Figure 1. Videographer recording a surgical procedure at Mayo Clinic in Rochester, Minnesota, in March 1937. Copyright 1937 Mayo Foundation for Medical Education and Research. Used with the permission of Mayo Foundation for Medical Education and Research, all rights reserved.
View this figure

Prior Work

We previously described the implementation of a mobile app (PhotoExam) for point-of-care clinical photography at Mayo Clinic [12], including its integration in the primary care setting [15]. Later evaluations revealed that the app’s primary use was not for teleconsultation but rather for improved documentation of physical examination findings within the EHR. Our initial assessment observed that residents and fellows represented the primary user base, with surgical specialties making up the largest number of users and dermatology accounting for most of the photographs [12]. Photographs were observed to be of acceptable quality, and the app’s release did not appear to be associated with a decrease in the use of traditional medical photography services. Our ongoing efforts are focused on assessing how point-of-care medical photography affects patient care–related outcomes.

The PhotoExam app has predominantly been used for its photography function, which allows authorized users to securely photograph a clinical finding and tag it with metadata (eg, anatomical site captured and description of finding). However, more recent versions of the PhotoExam app include capability to capture and upload video recordings.


As it was unclear how the video recording function was being used in clinical practice and we were unable to identify literature about the use of point-of-care mobile clinical video recording technology elsewhere, we aimed to assess the following attributes of video recordings captured using the PhotoExam app: (1) who was capturing video recordings (in terms of specialty and work role), (2) what clinical findings were being captured on video recordings, and (3) was there a measurable impact of video recordings on patient care. Therefore, we retrospectively reviewed video recordings, their associated metadata, and patient records to assess the use and impact of the PhotoExam video recording feature.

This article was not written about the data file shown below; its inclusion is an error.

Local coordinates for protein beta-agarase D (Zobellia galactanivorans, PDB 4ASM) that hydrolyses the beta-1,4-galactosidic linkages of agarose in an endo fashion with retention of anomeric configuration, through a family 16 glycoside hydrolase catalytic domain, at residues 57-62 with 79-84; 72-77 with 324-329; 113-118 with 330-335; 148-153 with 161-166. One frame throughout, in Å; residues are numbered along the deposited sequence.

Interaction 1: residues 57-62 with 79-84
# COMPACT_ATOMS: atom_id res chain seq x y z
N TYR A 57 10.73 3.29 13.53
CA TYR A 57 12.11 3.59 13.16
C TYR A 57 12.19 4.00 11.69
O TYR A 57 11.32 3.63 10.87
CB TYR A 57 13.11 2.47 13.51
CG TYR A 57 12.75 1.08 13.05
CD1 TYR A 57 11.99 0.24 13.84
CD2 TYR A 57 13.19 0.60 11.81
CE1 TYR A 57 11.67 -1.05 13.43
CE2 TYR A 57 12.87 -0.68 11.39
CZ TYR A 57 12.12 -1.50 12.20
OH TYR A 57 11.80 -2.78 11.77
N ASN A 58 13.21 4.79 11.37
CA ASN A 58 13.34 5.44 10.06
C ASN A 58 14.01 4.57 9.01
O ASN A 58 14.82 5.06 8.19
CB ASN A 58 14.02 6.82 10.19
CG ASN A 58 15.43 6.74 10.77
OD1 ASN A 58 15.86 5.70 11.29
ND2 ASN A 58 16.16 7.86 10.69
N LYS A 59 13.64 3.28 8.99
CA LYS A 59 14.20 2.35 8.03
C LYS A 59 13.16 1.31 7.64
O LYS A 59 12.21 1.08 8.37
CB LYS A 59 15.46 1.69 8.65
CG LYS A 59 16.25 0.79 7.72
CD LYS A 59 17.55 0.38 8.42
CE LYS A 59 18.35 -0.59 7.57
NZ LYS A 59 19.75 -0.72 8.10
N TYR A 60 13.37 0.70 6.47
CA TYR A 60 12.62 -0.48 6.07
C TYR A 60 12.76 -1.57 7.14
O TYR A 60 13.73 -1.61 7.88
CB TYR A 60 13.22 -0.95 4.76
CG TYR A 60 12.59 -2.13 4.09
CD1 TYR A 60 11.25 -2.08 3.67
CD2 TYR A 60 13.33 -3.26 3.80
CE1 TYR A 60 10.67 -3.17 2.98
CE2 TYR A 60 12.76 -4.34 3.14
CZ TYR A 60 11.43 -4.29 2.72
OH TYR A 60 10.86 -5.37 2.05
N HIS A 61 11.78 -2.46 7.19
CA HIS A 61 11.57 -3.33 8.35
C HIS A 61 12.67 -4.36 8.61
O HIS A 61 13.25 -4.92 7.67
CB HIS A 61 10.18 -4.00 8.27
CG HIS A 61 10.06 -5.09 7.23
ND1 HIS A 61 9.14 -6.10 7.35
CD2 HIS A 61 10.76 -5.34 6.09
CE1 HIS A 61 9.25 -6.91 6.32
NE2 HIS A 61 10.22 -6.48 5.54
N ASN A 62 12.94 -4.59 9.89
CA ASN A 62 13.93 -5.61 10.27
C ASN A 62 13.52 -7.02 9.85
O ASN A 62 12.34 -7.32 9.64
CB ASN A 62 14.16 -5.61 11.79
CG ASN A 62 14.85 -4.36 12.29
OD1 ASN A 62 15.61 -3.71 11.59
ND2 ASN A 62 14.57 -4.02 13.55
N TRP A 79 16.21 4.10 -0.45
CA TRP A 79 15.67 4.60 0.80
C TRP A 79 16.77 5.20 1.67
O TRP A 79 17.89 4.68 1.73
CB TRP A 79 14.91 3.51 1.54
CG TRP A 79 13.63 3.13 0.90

The PhotoExam App

The PhotoExam app is available to health care providers at all Mayo Clinic sites via an internal App Store and is compatible with recent versions of iOS. Its release and updates were announced in internal communications (ie, staff newsletter). Any health care staff with access to the EHR can use the app while their device is securely connected behind the institutional firewall. Use of the app was not mandated by the institution. Although we are not aware of specific, formal departmental initiatives promoting use, we cannot rule out the possibility that departmental quality improvement initiatives may have encouraged use within specific specialties. Our anecdotal experience has been that clinical champions within a department often encouraged colleagues to use the app. The features and functionality of the video recording function are identical to those previously described for the photography function [12] except that only 1 video recording can be uploaded for each anatomic site (compared with multiple photographs per anatomic site), and the newest version automatically launches from within our EHR vendor’s proprietary mobile EHR app in a manner that hands off patient context, thereby obviating the need to manually search for the patient record within the PhotoExam app. Once the patient record is opened within the PhotoExam app, a hard stop verifies that the appropriate consent for photography or videography has been obtained according to departmental policies. The user is then permitted to capture a video recording using the device’s camera. The video recording is securely uploaded to a Digital Imaging and Communications in Medicine standard-compliant Digital Clinical Asset Management System. The captured video recordings are stored on the local device only temporarily until they are successfully uploaded or the user closes the app—whichever comes first—after which, they are permanently deleted from the user’s device in a manner that is compliant with the Health Insurance Portability and Accountability Act (HIPAA). Video recordings are not accessible by other apps on the mobile device. The app was not designed for patient use, and patients were not able to utilize the app to upload self-shot video recordings.

The users did not receive any formal training on practical aspects such as use case scenarios or how to capture clinically relevant video recordings with high fidelity. However, an internally accessible website provided technical support and instructions on the app’s use. We are unaware of formal integration of the app into medical training programs; however, users included residents and fellows in training.

Human Subjects Protection

The study procedures were reviewed and approved by the Mayo Clinic’s institutional review board.

Patient Selection and Data Collection

We queried the clinical asset management database to identify all video recordings taken using the PhotoExam app between April 15, 2016, (when the video recording feature first became available) and July 17, 2017. We excluded records corresponding to patients who refused the use of their medical records for research purposes, known test patients (ie, fictitious medical records within the production environment used for training and testing) and incidental video recordings (ie, user had not intended to record a video).